Last June, when S.F. Supervisor Mabel Teng heard that a popular ice cream parlor in her Inner Sunset neighborhood was being forced out of business by a steep rent increase, she reacted as lawmakers are wont to react.
She held hearings.
And in the fine tradition of lawmakers everywhere, Teng also created the appearance of a large problem where only a small one existed -- and then drew a simplistic but politically beneficial conclusion about its cause. In the case of Old Uncle Gaylord's Ice Cream Cafe, Teng decided, there was a culprit, and its name was demon alcohol.
"There was a notice for a liquor license posted on the window," she recalls. "People noticed that property owners were forcing out small businesses. Activists said that fancy, trendy, yuppie restaurants were coming in and offering twice as much rent. That's when I became involved."
(Actually, Teng's assertion has little if any connection with factuality. The ice cream shop did face a 50 percent hike in its rent. But the shop had operated without a lease since 1992; the rent increase was meant to make up for inflation and five years of flat lease rates. But such pesky financial realities apparently never entered into Teng's calculations.)
Having latched onto a media-friendly cause and come to a wrongheaded estimation of the underlying problem, Teng was ready to become truly hazardous. All she needed was a little help from her friends.
And her colleagues on the Board of Supervisors, who knew better, were more than ready to accommodate.
Teng swung into action early in September. Borrowing from strategy used to fight a real alcohol-and-crime problem in the Mission District, Teng began creating the illusion of a similar problem in the Inner Sunset by railing at state alcoholic beverage regulators. She alleged the bureaucrats in the Department of Alcoholic Beverage Control had allowed an overconcentration of liquor outlets in the Inner Sunset, which in turn had led to street crime increases, which now were threatening the neighborhood's civility.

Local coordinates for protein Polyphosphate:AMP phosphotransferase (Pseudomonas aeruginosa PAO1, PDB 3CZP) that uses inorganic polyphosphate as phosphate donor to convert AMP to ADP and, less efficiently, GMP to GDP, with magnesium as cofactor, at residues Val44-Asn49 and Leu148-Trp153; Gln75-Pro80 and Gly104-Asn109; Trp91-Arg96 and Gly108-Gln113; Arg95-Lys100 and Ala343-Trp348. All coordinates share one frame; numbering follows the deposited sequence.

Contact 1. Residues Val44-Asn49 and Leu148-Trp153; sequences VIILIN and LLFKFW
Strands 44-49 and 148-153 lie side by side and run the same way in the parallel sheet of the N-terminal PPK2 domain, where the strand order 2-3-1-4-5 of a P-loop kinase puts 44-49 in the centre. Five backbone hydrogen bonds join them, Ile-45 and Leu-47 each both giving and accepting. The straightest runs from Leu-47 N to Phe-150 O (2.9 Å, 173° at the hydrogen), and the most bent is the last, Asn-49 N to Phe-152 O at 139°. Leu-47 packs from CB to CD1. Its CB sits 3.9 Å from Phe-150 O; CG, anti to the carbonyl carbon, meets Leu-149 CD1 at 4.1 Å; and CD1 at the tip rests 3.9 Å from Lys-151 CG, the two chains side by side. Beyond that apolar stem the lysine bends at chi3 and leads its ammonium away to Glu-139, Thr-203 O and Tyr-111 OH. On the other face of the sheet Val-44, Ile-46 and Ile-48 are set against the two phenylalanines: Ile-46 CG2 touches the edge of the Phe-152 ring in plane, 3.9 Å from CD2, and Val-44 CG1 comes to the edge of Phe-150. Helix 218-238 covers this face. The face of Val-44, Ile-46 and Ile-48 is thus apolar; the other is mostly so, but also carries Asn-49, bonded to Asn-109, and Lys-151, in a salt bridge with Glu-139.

To buttress Teng's alleged point, a loyal mayoral staffer and neighborhood Democratic club player, Andy Olshin, was shuffled to a hearing where he testified about being accosted by a drunk as he passed an Inner Sunset bar.
Oh, the horror.
Once the official alcohol horror hearings had gone on at sufficient length, Teng was ready to offer her solution to the problem of crime in the Inner Sunset: a moratorium on new liquor licenses for bars and restaurants there. Choosing collegiality over common sense, the other supervisors agreed to Teng's moratorium plan on March 3.
And that's a stupid shame.
It's a stupid shame because the moratorium won't help the owners of the ice cream parlor, a Cambodian immigrant couple who had scratched and saved for 10 years to buy the business, way back in 1989. No, Koy Hour Ly and her husband, Chi Kong Ly, closed up shop, and they are not coming back.
Also, it's entirely uncertain whether the liquor license ban will have any effect whatsoever on crime. The police cannot document that alcohol sales are a major factor in Inner Sunset crime statistics.
But Teng's moratorium will help someone.
The moratorium will give aid and comfort to some 38 bars and restaurants that already hold licenses to sell booze in the newly minted Inner Sunset Alcoholic Beverage Special Use District. Unless the law of supply and demand is repealed (and even Mabel Teng would have difficulty rounding up the votes for such a measure), these 38 businesses and the liquor licenses they own will now increase in value, because there is a limited supply of such licenses -- by government fiat.
And the moratorium also seems awfully likely to help Supervisor Teng herself.
In coming years, Teng can look forward to pleasant dealings with, and regular support from, a highly solicitous corps of Inner Sunset tavern owners and restaurateurs. And why shouldn't they be solicitous? During the next two years, Teng and company will decide whether the moratorium becomes a permanent fact of Inner Sunset life. And if it does become permanent, guess which 38 businesses will compose a government-enforced monopoly that will all but qualify as a license to print money?
There were plenty of warning signs that Teng's moratorium was phony or misguided, or both. In fact, the other supervisors should have seen those warnings from a mile away.
But never underestimate the logrolling and back-scratching capabilities of the San Francisco Board of Supervisors.
Other supervisors had to know that the Mission District liquor license moratorium was based on a situation far more severe than anything seen in the Inner Sunset, no matter what Mabel Teng said.
With one liquor license for each 87 residents, the Mission is all but overrun by bars and liquor stores -- and the type of street crime that seems, intuitively, to be linked to a skid row atmosphere. The liquor license situation in the Inner Sunset cannot be considered even statistically similar, unless one ignores the fact that the population of that area effectively doubles each weekday, when University of California at San Francisco Medical Center employees arrive at work.